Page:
Bursting Big Bang’s bubble

by Brian Thomas, M.S. 

New investigations into a potential light-bending bubble in space may push the envelope on standard thinking about starlight.

Adherents of the Big Bang theory have assumed that measurements from certain supernovae indicate that the universe is expanding at an accelerating rate, thus “stretching” starlight. But not enough visible matter exists to gravitationally pull those stars and their galaxies apart that fast. Hence, an invisible form of matter was proposed to provide the gravity that was necessary to prop up the theory: cold, dark matter, or CDM.

The new study, appearing in the journal Physical Review Letters, explores the possibility that the earth is somewhere inside a giant cosmic bubble of low matter density.1 If space outside this bubble is denser, then distant light entering the “emptier” space in the bubble would be bent and appear stretched. Thus, starlight behavior could be explained without CDM. But this benefit comes at a price: “This idea that we live in a void would really be a statement that we live in a special place,” researcher Timothy Clifton of Oxford University told SPACE.com.2

Creation scientists have long pointed out that the “Copernican (or Cosmological) Principle” is sheer presumption.3 This tenet holds that the earth must not be at or near the center of the universe (i.e., in a “special place”). However, there are several empirical observations that seem to contradict the assumed Copernican Principle. One of these is the observation of concentrically ringed mega-galactic structures surrounding the earth.4

In contrast to those who have built their worldviews on purely naturalistic concepts, the earth occupying a special place in space would be no surprise to those who base their worldview on the Word of the Creator. Genesis portrays a world that was created specifically to sustain life. It would therefore seem fitting for the Creator to have placed the earth in a special cosmic zone, protecting it from violent cosmic processes like supernovae.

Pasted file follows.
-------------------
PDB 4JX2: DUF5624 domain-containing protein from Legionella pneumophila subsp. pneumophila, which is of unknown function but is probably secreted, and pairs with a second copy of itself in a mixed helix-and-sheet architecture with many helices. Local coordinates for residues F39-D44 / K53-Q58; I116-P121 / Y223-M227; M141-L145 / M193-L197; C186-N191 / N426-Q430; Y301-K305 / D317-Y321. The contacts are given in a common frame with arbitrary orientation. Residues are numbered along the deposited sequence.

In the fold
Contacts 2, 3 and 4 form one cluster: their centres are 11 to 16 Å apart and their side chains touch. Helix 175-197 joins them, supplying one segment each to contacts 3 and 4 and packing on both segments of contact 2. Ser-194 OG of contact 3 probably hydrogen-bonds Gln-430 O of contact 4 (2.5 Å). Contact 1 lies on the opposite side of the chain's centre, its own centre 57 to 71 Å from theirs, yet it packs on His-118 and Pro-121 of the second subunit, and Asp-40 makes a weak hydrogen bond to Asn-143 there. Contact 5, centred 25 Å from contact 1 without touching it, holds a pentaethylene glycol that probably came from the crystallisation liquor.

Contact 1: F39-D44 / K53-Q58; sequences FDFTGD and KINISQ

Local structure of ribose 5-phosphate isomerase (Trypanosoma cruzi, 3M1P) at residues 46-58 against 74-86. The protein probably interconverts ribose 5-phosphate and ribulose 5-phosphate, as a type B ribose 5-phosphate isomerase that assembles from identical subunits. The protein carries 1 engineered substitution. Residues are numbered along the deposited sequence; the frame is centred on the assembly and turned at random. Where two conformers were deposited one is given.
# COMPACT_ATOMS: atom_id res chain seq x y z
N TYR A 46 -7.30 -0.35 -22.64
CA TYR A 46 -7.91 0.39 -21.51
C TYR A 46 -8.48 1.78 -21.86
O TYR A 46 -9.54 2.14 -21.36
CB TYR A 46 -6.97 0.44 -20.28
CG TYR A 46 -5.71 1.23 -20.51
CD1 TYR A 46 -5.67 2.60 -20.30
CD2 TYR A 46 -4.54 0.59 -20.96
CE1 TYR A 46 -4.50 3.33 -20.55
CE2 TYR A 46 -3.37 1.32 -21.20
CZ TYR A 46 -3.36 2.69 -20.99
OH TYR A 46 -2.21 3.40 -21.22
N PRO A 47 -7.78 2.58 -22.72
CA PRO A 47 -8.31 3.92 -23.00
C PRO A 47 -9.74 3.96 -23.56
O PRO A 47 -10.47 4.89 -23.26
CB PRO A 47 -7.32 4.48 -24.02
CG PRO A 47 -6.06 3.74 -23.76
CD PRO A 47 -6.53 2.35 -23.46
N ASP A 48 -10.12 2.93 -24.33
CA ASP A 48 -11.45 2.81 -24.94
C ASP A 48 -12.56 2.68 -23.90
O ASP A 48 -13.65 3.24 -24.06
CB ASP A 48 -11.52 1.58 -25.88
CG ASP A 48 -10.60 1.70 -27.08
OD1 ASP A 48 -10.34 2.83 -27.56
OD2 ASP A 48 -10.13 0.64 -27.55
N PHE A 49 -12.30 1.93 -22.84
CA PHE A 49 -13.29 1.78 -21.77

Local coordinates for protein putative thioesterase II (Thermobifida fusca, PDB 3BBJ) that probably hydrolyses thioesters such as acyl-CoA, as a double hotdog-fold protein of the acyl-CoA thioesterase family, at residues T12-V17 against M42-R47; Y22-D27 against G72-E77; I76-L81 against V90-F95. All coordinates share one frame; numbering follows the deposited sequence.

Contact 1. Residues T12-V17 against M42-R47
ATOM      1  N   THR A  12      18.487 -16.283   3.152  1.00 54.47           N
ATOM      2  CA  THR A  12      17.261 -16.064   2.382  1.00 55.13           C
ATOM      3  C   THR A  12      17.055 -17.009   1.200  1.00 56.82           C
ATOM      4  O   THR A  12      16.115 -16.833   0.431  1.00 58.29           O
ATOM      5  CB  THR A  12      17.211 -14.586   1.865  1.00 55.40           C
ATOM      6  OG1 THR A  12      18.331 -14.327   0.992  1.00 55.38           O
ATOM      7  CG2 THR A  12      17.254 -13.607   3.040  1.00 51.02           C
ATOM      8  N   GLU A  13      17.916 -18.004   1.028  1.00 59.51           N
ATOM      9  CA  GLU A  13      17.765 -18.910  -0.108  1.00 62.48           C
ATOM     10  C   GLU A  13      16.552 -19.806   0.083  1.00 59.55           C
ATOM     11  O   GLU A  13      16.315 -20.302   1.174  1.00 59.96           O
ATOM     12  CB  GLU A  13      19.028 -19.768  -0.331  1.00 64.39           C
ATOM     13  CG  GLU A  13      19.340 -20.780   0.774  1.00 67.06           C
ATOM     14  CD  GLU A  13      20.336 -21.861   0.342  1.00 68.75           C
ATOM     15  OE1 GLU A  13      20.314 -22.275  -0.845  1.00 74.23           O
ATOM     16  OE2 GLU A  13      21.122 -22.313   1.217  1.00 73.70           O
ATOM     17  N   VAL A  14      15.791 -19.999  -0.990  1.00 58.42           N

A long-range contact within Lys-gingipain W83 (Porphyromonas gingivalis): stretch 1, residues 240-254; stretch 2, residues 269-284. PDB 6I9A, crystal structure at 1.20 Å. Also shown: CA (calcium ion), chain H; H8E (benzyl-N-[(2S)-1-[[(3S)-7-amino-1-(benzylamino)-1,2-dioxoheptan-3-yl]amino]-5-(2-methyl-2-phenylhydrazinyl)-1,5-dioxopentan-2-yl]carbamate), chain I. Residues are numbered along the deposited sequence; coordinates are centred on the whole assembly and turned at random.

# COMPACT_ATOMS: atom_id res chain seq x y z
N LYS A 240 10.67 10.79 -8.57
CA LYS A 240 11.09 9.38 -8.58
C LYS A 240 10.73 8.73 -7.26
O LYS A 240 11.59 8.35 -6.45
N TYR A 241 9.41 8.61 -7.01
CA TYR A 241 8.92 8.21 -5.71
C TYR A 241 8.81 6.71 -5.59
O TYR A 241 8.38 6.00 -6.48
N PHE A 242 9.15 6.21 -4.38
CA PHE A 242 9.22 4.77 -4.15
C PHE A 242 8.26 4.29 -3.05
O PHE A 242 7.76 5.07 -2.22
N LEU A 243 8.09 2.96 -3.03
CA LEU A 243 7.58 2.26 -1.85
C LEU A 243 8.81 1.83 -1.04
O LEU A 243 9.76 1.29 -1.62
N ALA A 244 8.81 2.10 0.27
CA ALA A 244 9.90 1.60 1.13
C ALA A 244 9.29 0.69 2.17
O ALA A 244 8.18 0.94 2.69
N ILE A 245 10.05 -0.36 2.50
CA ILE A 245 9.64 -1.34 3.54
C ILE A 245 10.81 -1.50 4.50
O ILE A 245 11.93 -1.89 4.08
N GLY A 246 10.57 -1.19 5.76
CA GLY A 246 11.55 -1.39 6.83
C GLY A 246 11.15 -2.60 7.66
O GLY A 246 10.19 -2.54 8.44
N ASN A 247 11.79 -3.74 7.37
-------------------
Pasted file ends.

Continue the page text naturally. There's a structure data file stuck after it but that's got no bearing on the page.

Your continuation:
Also, the possibility that the structural layout of space is at least partly responsible for bending starlight underscores how standard cosmologies must be more unsound than they are generally perceived to be. Even if the bubble theory bursts, this news stands as a reminder that long-held-as-true theories like CDM are actually speculative. If the bubble sustains scrutiny, then it will confirm what creation scientists have been saying for years: the earth was specially placed in the universe.


Clifton, T., P. G. Ferreira and K. Land. 2008. Living in a Void: Testing the Copernican Principle with Distant Supernovae. Physical Review Letters. 101 (13): 131302.
Moskowitz, C. Do We Live In a Giant Cosmic Bubble? Posted onSpace.com September 30, 2008, accessed October 1, 2008.
Humphries, D. R. 1994. Starlight and Time. Green Forest, AR: Master Books, 19.
Humphries, D. R. 2002. The Battle for the Cosmic Center. Acts & Facts. 31 (8).


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